The Who concert memorial fundraiser plays on, virtually

crowd facing lighted stage
Photo by ActionVance on Unsplash


CINCINNATI (AP) — For years, alumni of a Cincinnati-area high school have gathered to raise scholarship money in memory of three classmates killed in a crush of people at a 1979 concert by The Who. And they were determined to do it again in 2020 — despite the pandemic.

They just didn’t know how.

But with the help of their friends — including two famous ones — they had their most memorable evening yet.

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Fred Wittenbaum, one of the organizers of the fundraiser, said he and others had kicked around “some strange ideas” for the benefit, normally held over the past decade in the Finneytown High School performing arts center.

In the end, Saturday night’s show included prerecorded video interviews with The Who’s frontman Roger Daltrey and guitarist-songwriter Pete Townshend, plus a mix of recorded and live discussions with relatives of the 11 people killed on Dec. 3, 1979.

There were also plenty of covers of the Rock & Roll Hall of Famers’ music, such as “The Kids Are Alright” and “Behind Blue Eyes.” They were performed by alumni rock bands, and taped in a park along the Ohio River and at other scenic venues in and around Cincinnati.

The P.E.M. Foundation set out to fund three $5,000 scholarships each year for Finneytown students who plan to study the music or other arts. Aging alums had wanted their schoolmates to be remembered and decided that the tragedy “could be turned into something that was a living memorial,” Wittenbaum said.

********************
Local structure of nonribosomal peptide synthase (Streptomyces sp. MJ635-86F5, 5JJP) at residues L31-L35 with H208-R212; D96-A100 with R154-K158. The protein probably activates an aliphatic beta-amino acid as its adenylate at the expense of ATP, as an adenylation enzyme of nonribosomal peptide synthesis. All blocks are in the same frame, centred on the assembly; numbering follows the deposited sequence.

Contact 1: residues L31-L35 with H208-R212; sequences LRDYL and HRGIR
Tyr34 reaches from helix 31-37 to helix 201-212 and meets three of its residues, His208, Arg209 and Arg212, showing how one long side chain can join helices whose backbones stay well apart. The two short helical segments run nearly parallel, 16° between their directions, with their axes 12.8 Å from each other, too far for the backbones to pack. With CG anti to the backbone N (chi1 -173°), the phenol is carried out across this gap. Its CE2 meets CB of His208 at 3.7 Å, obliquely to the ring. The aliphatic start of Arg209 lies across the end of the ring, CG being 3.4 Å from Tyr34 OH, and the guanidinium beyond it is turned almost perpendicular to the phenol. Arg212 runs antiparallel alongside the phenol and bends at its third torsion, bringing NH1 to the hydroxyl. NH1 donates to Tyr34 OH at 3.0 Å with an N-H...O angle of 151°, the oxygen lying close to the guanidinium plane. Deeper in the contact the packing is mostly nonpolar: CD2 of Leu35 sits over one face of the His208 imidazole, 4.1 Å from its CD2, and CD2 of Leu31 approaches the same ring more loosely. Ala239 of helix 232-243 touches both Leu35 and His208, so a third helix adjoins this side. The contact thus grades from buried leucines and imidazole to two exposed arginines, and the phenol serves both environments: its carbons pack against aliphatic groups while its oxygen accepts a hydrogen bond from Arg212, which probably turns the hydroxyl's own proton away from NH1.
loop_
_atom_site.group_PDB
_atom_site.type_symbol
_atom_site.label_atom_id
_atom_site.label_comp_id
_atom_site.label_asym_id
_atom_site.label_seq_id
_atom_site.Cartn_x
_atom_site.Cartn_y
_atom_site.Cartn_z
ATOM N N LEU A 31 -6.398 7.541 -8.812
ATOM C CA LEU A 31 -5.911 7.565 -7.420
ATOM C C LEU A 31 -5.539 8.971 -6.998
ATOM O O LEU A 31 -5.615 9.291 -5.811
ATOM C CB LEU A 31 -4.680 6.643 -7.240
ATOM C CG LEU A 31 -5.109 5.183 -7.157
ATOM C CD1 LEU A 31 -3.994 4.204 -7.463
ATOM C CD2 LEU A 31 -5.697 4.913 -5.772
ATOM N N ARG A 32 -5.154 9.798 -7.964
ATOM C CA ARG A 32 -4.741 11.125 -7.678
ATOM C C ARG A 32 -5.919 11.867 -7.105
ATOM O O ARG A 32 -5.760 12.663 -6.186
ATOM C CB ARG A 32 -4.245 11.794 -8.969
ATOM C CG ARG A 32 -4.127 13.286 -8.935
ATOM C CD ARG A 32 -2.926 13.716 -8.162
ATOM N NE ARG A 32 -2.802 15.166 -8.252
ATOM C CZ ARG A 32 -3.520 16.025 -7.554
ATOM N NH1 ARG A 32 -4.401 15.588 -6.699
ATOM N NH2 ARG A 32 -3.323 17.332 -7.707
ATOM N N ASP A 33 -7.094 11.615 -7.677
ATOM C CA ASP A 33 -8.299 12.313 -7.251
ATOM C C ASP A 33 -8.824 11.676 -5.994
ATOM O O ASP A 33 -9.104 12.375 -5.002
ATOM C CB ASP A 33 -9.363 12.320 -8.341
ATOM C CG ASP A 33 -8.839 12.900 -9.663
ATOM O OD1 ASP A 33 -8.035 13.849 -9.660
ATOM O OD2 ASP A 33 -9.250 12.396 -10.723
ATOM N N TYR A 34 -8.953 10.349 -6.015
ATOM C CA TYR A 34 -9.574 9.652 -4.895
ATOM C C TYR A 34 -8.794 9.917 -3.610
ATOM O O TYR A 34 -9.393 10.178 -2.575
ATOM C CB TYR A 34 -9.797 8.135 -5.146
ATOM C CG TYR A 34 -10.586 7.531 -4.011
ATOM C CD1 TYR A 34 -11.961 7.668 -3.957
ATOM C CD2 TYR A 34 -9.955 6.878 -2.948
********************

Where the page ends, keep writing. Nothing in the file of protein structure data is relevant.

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Boosted by a visit from Daltrey in 2018 to the Finneytown High memorial, where he signed a guitar, albums, books and other items for auction, they raised enough last year for four scholarships.

This year, they have raised $25,000 and counting with payments still coming in from an online auction of a variety of donated items.

The show, livestreamed on Facebook, had a new, global reach. Wittenbaum said it was viewed in 29 countries, including Brazil, Germany and Malaysia. And it enabled Ellen Preston Motohashi to speak from Japan about her late brother, Stephan Preston, the “P” in P.E.M.

Wittenbaum, choking up, unveiled a new plaque at the Finneytown memorial listing all 11 who died. One of the evening’s participants was Kasey Ladd, the son of Teva Rae Ladd, the oldest of the victims. She was 27 and her son was just 2 years old at the time.

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The stars, of course, were Daltrey and Townshend, who spoke in separate interviews about how the tragedy has haunted them. The crush — in which another two dozen people were injured — was blamed on the Cincinnati venue’s first-come seating, and the band wasn’t aware of it until the end of their show.

The band scheduled a show this spring that would have been its first performance in the Cincinnati area since 1979, but had to cancel because of the pandemic. Daltrey pledged they will be back, with proceeds to benefit the scholarship foundation.

“We will definitely be there for you as soon as we’re allowed,” Daltrey said, calling the scholarships “such a positive thing,” a catharsis.

“It’s something that never ever goes away,” Townshend said. “You never stop thinking about it … young people, really young kids. The idea just of making this awful thing into something really, really great, which is to provide scholarships, is brilliant.”

The foundation organizers will now look ahead, to the band’s return concert and the format for next year’s show.

Walt Medlock, an organizer who narrowly escaped injury in the 1979 disaster, quoted one of Townshend’s lyrics, from the song “1921”: “Got a feeling ’21 is going to be a good year.”


“One Good Thing” is a series that highlights individuals whose actions provide glimmers of joy in hard times — stories of people who find a way to make a difference, no matter how small. Read the collection of stories at


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